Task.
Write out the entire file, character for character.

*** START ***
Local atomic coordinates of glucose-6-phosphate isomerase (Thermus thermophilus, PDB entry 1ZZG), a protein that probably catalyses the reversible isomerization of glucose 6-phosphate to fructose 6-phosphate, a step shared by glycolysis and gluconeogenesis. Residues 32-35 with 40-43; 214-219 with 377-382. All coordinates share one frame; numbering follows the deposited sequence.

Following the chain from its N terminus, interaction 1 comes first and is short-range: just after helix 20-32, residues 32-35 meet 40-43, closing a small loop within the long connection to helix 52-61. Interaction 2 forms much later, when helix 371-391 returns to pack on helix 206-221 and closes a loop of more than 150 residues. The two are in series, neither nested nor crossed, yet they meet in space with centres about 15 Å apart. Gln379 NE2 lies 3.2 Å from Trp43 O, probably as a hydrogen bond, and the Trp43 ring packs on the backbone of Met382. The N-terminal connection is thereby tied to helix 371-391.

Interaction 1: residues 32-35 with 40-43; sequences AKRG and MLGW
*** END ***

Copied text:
Local atomic coordinates of glucose-6-phosphate isomerase (Thermus thermophilus, PDB entry 1ZZG), a protein that probably catalyses the reversible isomerization of glucose 6-phosphate to fructose 6-phosphate, a step shared by glycolysis and gluconeogenesis. Residues 32-35 with 40-43; 214-219 with 377-382. All coordinates share one frame; numbering follows the deposited sequence.

Following the chain from its N terminus, interaction 1 comes first and is short-range: just after helix 20-32, residues 32-35 meet 40-43, closing a small loop within the long connection to helix 52-61. Interaction 2 forms much later, when helix 371-391 returns to pack on helix 206-221 and closes a loop of more than 150 residues. The two are in series, neither nested nor crossed, yet they meet in space with centres about 15 Å apart. Gln379 NE2 lies 3.2 Å from Trp43 O, probably as a hydrogen bond, and the Trp43 ring packs on the backbone of Met382. The N-terminal connection is thereby tied to helix 371-391.

Interaction 1: residues 32-35 with 40-43; sequences AKRG and MLGW